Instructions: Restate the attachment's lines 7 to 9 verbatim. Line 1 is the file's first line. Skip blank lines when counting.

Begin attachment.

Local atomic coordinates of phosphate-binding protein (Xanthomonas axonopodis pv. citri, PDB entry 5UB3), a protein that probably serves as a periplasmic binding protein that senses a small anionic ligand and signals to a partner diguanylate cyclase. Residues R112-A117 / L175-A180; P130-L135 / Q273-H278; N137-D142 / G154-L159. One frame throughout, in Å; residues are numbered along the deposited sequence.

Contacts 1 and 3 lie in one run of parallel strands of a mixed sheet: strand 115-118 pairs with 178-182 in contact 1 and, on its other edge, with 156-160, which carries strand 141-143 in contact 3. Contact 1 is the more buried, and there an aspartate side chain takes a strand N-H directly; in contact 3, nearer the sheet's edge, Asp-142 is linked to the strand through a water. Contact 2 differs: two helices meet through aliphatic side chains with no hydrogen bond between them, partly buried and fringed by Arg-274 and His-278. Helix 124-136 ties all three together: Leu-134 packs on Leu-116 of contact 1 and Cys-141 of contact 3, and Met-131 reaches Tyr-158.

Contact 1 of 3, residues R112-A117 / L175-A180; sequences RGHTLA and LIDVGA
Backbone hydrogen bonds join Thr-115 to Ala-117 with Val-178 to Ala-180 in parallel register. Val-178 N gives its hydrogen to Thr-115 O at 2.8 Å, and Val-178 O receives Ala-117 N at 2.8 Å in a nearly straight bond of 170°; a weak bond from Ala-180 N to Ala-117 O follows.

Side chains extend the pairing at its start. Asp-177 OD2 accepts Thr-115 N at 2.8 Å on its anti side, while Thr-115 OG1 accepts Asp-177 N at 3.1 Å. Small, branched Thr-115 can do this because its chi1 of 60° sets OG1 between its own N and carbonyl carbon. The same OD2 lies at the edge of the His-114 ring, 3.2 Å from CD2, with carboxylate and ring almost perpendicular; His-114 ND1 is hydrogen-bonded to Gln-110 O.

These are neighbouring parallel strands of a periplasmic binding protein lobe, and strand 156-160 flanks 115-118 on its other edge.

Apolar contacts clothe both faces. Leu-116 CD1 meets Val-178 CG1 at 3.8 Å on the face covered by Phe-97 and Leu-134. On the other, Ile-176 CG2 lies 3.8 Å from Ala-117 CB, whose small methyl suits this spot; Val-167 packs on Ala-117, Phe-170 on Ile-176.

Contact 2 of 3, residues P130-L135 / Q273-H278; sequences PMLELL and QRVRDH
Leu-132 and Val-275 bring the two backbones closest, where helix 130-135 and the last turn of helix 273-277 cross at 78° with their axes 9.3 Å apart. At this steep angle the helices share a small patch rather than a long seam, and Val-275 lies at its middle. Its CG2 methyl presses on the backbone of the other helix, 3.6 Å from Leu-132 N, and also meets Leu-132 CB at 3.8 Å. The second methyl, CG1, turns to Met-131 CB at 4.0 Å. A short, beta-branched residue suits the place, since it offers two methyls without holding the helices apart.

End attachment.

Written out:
Apolar contacts clothe both faces. Leu-116 CD1 meets Val-178 CG1 at 3.8 Å on the face covered by Phe-97 and Leu-134. On the other, Ile-176 CG2 lies 3.8 Å from Ala-117 CB, whose small methyl suits this spot; Val-167 packs on Ala-117, Phe-170 on Ile-176.

Contact 2 of 3, residues P130-L135 / Q273-H278; sequences PMLELL and QRVRDH
Leu-132 and Val-275 bring the two backbones closest, where helix 130-135 and the last turn of helix 273-277 cross at 78° with their axes 9.3 Å apart. At this steep angle the helices share a small patch rather than a long seam, and Val-275 lies at its middle. Its CG2 methyl presses on the backbone of the other helix, 3.6 Å from Leu-132 N, and also meets Leu-132 CB at 3.8 Å. The second methyl, CG1, turns to Met-131 CB at 4.0 Å. A short, beta-branched residue suits the place, since it offers two methyls without holding the helices apart.